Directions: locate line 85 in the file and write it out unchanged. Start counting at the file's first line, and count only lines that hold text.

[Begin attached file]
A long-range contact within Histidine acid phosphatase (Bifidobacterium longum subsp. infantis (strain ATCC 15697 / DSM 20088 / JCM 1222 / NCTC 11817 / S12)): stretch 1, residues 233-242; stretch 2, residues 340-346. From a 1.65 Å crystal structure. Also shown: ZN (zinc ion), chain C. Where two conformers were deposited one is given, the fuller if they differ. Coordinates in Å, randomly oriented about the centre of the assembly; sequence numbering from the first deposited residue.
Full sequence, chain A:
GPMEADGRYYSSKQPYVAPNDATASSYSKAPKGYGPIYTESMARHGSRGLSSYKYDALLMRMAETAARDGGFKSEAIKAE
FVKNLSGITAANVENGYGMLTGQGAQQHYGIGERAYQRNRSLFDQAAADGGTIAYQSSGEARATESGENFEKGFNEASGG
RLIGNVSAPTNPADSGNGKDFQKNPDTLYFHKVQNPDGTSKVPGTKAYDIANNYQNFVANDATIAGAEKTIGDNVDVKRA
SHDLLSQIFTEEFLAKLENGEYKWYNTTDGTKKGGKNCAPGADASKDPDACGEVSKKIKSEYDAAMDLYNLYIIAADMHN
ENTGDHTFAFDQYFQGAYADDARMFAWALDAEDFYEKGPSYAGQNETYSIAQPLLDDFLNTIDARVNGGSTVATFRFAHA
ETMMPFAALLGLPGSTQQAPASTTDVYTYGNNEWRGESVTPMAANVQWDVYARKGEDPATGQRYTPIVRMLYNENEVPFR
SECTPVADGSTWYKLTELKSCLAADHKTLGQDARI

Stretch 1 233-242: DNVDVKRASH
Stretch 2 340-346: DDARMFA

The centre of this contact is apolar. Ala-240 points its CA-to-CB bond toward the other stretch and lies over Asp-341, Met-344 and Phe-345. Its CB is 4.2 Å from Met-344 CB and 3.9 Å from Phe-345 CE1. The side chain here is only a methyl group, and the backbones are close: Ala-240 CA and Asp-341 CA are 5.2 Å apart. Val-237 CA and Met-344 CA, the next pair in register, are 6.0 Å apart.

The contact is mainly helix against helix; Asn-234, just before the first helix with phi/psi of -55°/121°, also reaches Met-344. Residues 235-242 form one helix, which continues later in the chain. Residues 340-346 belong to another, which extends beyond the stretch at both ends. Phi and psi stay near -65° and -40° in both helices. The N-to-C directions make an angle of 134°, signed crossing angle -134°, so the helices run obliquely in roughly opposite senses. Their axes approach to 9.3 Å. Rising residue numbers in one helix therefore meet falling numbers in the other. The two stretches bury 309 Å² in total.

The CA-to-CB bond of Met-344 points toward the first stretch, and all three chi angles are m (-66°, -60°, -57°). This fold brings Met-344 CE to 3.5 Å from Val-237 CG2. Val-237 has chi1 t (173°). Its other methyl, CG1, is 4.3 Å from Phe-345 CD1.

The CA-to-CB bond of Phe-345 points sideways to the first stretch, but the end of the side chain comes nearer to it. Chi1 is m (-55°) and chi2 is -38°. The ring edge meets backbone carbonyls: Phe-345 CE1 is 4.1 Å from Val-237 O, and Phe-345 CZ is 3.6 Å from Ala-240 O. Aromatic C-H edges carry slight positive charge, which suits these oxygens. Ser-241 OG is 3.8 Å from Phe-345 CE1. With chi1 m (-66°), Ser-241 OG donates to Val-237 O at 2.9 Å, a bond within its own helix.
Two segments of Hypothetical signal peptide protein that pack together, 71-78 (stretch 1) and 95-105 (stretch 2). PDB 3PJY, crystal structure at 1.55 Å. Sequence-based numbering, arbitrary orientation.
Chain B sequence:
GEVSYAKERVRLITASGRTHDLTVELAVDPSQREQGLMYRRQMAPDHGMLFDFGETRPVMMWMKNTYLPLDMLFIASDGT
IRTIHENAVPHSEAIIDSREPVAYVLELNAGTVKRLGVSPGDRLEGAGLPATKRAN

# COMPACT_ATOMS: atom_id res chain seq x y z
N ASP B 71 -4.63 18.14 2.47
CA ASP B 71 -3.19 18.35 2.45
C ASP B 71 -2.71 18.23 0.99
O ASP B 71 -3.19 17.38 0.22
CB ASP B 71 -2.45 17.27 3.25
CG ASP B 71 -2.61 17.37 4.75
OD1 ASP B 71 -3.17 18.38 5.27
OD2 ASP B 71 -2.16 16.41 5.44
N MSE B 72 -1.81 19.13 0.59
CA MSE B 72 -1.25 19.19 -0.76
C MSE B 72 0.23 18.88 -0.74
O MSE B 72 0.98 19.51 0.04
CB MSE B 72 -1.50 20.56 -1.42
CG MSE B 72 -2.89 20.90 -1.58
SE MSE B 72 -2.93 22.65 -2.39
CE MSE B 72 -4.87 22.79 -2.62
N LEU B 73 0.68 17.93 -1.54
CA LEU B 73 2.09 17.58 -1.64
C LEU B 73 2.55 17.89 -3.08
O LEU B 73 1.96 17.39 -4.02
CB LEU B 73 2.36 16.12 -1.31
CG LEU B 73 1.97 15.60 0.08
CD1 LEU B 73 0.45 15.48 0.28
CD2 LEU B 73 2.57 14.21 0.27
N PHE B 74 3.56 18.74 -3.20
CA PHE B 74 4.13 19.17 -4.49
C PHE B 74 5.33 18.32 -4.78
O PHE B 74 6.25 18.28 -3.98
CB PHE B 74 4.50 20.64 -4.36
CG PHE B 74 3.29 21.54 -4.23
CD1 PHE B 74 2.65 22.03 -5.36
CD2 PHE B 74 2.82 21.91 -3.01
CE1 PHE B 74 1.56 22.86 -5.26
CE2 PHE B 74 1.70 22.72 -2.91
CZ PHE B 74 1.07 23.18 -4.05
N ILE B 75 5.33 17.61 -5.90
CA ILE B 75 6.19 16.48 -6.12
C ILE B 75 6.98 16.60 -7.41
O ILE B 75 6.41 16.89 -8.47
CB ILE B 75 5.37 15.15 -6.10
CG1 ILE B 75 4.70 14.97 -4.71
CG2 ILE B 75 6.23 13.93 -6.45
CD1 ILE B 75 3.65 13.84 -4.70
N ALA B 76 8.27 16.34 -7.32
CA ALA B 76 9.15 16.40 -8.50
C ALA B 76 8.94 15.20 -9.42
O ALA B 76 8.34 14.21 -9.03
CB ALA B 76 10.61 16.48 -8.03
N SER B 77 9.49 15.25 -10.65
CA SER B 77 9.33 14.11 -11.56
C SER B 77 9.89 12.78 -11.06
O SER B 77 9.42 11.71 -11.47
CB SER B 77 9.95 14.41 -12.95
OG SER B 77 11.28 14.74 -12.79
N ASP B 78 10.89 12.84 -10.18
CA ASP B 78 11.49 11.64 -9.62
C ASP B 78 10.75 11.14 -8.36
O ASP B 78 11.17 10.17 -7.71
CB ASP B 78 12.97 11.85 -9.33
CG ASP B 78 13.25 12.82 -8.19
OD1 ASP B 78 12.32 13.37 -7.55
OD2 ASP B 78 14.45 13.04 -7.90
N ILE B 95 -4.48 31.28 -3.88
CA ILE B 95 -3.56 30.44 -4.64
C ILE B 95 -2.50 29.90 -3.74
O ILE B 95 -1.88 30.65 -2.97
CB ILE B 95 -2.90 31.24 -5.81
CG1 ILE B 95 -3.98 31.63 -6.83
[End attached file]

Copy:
C ILE B 95 -2.50 29.90 -3.74